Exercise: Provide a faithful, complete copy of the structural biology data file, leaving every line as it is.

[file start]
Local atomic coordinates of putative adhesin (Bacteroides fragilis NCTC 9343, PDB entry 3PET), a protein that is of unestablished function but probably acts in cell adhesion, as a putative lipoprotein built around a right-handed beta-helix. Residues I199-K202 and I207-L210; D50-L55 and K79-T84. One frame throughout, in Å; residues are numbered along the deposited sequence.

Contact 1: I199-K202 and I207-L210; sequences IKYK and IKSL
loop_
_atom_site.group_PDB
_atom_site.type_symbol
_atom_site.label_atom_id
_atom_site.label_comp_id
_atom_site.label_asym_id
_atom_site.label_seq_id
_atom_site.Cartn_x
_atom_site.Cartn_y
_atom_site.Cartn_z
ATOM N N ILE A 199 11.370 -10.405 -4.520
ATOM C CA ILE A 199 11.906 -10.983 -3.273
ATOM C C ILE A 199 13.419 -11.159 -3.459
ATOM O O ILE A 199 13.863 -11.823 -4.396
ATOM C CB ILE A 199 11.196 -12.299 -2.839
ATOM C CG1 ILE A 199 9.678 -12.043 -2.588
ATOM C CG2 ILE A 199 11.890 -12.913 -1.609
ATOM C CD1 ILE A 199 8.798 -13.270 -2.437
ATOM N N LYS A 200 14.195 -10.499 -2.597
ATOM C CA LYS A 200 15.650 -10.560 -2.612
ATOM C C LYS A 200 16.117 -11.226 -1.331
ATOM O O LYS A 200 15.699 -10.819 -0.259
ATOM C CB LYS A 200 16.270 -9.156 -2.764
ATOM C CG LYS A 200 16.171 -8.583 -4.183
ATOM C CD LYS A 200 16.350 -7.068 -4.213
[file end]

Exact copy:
Local atomic coordinates of putative adhesin (Bacteroides fragilis NCTC 9343, PDB entry 3PET), a protein that is of unestablished function but probably acts in cell adhesion, as a putative lipoprotein built around a right-handed beta-helix. Residues I199-K202 and I207-L210; D50-L55 and K79-T84. One frame throughout, in Å; residues are numbered along the deposited sequence.

Contact 1: I199-K202 and I207-L210; sequences IKYK and IKSL
loop_
_atom_site.group_PDB
_atom_site.type_symbol
_atom_site.label_atom_id
_atom_site.label_comp_id
_atom_site.label_asym_id
_atom_site.label_seq_id
_atom_site.Cartn_x
_atom_site.Cartn_y
_atom_site.Cartn_z
ATOM N N ILE A 199 11.370 -10.405 -4.520
ATOM C CA ILE A 199 11.906 -10.983 -3.273
ATOM C C ILE A 199 13.419 -11.159 -3.459
ATOM O O ILE A 199 13.863 -11.823 -4.396
ATOM C CB ILE A 199 11.196 -12.299 -2.839
ATOM C CG1 ILE A 199 9.678 -12.043 -2.588
ATOM C CG2 ILE A 199 11.890 -12.913 -1.609
ATOM C CD1 ILE A 199 8.798 -13.270 -2.437
ATOM N N LYS A 200 14.195 -10.499 -2.597
ATOM C CA LYS A 200 15.650 -10.560 -2.612
ATOM C C LYS A 200 16.117 -11.226 -1.331
ATOM O O LYS A 200 15.699 -10.819 -0.259
ATOM C CB LYS A 200 16.270 -9.156 -2.764
ATOM C CG LYS A 200 16.171 -8.583 -4.183
ATOM C CD LYS A 200 16.350 -7.068 -4.213